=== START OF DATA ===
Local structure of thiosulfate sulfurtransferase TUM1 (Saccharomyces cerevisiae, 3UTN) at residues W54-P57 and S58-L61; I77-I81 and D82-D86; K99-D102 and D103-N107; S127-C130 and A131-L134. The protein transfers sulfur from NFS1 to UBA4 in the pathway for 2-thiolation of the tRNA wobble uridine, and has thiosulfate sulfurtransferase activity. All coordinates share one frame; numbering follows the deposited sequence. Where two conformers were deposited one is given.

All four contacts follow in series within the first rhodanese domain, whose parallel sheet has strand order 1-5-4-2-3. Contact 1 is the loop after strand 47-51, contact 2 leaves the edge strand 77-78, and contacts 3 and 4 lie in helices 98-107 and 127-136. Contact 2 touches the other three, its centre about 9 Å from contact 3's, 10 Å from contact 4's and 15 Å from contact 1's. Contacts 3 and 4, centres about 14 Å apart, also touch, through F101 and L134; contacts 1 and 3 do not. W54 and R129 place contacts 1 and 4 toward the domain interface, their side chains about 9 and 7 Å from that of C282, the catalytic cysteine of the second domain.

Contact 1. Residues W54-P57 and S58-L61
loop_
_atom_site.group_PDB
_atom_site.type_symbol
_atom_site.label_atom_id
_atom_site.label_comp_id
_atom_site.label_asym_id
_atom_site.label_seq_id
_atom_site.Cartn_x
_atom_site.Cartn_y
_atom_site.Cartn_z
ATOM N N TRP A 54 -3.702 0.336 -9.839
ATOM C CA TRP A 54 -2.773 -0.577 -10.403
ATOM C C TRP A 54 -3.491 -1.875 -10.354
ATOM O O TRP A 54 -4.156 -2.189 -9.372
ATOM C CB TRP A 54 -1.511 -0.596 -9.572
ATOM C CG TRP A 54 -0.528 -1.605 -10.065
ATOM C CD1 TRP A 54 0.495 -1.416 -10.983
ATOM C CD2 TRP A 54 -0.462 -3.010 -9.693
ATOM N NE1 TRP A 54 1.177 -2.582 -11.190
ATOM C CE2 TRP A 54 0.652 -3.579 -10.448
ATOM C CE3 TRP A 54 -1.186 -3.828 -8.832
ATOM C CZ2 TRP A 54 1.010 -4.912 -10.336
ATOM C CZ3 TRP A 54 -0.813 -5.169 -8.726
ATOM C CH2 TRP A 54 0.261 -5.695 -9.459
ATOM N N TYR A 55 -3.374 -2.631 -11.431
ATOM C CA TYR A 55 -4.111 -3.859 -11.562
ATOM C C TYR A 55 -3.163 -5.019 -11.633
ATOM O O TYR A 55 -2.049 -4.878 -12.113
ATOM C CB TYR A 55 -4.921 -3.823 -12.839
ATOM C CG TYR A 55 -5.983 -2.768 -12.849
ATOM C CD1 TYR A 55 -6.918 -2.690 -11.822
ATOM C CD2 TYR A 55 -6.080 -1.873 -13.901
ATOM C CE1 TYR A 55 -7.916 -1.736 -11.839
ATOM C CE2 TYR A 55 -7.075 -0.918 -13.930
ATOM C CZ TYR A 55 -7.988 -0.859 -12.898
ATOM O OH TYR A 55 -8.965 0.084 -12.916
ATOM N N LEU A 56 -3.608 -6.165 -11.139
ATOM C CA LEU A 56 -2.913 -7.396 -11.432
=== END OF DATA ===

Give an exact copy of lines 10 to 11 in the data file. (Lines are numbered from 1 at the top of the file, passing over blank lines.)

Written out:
_atom_site.label_seq_id
_atom_site.Cartn_x